August 22 Bargain Club

Stefan Rosner Hauswein Gruner Veltliner 2021

Stefan rosner Gruner veltliner Hauswein
durante family pinot grigio la spinee
Poli île de beauté rosé  Sciaccarellu-Nielluccio
Capezzana Carmigiano Barco Reale
durante family cabernet  la spinee
Luna Benegas Cabernet Sauvignon

Stefan Rosner Hauswein Gruner Veltliner 2021weingut Stefan rosner Gruner veltliner Hauswein – Organic

It’s no stretch to say that Stefan Rosner is a rising star on the Austrian wine scene.    Having recently taken over the reins from his father Norbert, who converted the vineyards to organic farming,Stefan works in a tiny underground cellar that is cut into the stone beneath one of the oldest vineyards in Langenlois, Austria (one of a handful that Stefan’s family has been farming since the late1800s).

Just a few steps from well-known neighbors like Brundlmayer, Stefan produces wine in an impressive diversity of styles: from the angular freshness of his screw-cap Gruner, Rose’, and Zweigelt, to the savory skin-fermented “Wildrose” whites, up to the startlingly deep and layered “reserve” level Rieslings, Grüners and varietal reds from single crus. Extremely attentive farming, straight-shooting, and open/warm-hearted people.  

Stefan notes that “our vineyards are free from chemical fertilizers and herbicides due to the great work of my father for more than a decade now (Certified Organic since 2010). It is important for me to also pursue a more natural approach during processing and fermenting of the wines.” And those philosophies are evident in today’s liter of Grüner Veltliner. Although labeled as a generic “landwein,” this is anything but as it is a masterful blend of their premier, organically farmed vineyard sites,  from the 2021 vintage. In the winery, it’s all about a quick, natural process: unmanipulated fermentation and a brief stainless steel maturation on lees. 

Stefan Rosner’s liter of Grüner is delicious and thirst-quenching, all while retaining the hallmarks of this über-classic Austrian grape. It cascades out of the bottle with unrivaled freshness and a dazzling mixture of zesty citrus, light spice, damp white flowers, arugula, white pepper, and beautifully ripe green apple. This is unequivocally pure, deeply refreshing Grüner Veltliner with organic grapes, moderate alcohol, and an unadulterated process in the cellar, it’s also a liberating, guilt-free drinking experience!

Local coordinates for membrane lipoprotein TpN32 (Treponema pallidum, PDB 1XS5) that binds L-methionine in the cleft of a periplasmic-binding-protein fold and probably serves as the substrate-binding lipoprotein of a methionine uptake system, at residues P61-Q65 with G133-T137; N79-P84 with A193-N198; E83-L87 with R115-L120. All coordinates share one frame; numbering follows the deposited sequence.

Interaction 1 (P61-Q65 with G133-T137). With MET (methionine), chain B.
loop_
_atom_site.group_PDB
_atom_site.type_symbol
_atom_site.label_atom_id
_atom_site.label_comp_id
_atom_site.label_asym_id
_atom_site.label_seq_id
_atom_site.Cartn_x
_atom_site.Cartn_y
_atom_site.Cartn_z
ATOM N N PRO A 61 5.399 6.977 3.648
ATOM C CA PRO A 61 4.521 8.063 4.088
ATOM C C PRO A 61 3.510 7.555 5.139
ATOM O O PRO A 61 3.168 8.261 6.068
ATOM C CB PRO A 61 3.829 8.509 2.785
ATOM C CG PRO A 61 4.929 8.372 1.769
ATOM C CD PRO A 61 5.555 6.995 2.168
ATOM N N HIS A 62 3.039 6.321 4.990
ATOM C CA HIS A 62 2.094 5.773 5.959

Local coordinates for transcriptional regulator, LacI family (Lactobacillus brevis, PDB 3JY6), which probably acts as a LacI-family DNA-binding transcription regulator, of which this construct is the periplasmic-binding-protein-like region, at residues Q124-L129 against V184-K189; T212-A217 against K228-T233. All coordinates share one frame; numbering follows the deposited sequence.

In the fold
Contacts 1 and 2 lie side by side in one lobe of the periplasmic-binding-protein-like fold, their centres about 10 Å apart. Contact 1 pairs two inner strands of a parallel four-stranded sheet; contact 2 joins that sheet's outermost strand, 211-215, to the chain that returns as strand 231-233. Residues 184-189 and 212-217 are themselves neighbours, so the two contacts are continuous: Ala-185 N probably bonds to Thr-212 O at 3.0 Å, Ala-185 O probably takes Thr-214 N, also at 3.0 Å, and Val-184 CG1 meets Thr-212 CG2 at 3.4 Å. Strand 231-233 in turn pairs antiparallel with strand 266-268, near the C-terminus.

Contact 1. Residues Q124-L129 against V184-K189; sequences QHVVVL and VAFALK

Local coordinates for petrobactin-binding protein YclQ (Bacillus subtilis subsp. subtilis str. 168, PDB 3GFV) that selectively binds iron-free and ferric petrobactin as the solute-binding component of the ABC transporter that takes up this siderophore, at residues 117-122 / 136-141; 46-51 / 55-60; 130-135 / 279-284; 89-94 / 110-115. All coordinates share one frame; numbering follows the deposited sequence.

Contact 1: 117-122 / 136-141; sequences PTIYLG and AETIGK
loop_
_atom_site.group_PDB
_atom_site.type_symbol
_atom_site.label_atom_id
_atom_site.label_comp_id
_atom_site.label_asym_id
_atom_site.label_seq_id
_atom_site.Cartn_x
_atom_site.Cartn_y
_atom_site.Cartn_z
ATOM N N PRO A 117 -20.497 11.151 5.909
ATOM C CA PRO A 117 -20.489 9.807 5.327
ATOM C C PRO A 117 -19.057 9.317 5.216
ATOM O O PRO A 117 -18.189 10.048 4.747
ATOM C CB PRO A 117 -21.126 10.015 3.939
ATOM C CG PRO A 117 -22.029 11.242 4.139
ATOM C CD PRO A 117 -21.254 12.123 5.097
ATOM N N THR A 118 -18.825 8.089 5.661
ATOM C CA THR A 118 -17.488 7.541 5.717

Durante Pinot Grigio 2020durante family pinot grigio la spinee- organic and biodynamic

The Durante Family Estate is based in the Piave DOC in Northeastern Italy. This is a region more known for Prosecco, and the still wines rarely make it out of Italy. 

Father Lino and his sons Ivano and Michele Durante pour their hearts and souls into their small family farm. Certified organic and practicing biodynamic since 1998, the trio believes that farming this way produces better wines. 

There are oceans of bland and boring Italian Pinot Grigio wines out there, but this puppy stands in stark contrast to the Santa Margheritas of the world. Fermented with native yeasts on the skins, this one offers up bold and exotic aromatics, a rich texture, and an orange wine-like style.

From a tiny, certified organic and practicing biodynamic, family-run estate in NE Italy, this is brand new to the United States. Fermented naturally with native yeasts and minimal sulfite additions, this is Pinot Grigio with bold, savory, and kind of funky aromas and flavors that we love.

This is not your typical Pinot Grigio! It will appeal to lovers of natural and/or orange wines, and it does see a bit of skin contact. The resulting wine kind of “walks on the wild side.” Aromas and flavors of ripe apple, peach skin, musky herbs, and orange blossom lead to a rich yet lively palate. Enjoy with pho or other savory and umami dishes.

iledebeautedomaine eric Poli  île de beauté rosé  Sciacca+Nielluc – practicing organic

In 2005, Eric Poli sold his interest in the family’s 75-acre Vin de Corse estate, Domaine de Piana, to his brother Antoine. With the proceeds, he bought seven acres of old-vine Niellucio and Vermentino (aka Malvoisie de Corse) on the terraced Poggio d’Oletta in the heart of Patrimonio, the oldest and arguably best appellation on this mountainous Mediterranean island. An important factor in Eric’s decision was the fact that his wife, Marie-Brigitte, is the owner of Clos Teddi, the Patrimonio Domaine founded by her father in 1970.

Eric expanded Clos Alivu’s modest holdings with the purchase of an additional four acres of vines in the commune of Santo Pietro di Tenda in 2012. Today, he manages Clos Alivu’s 12 acres of vines and the 86 acres of Clos Teddi.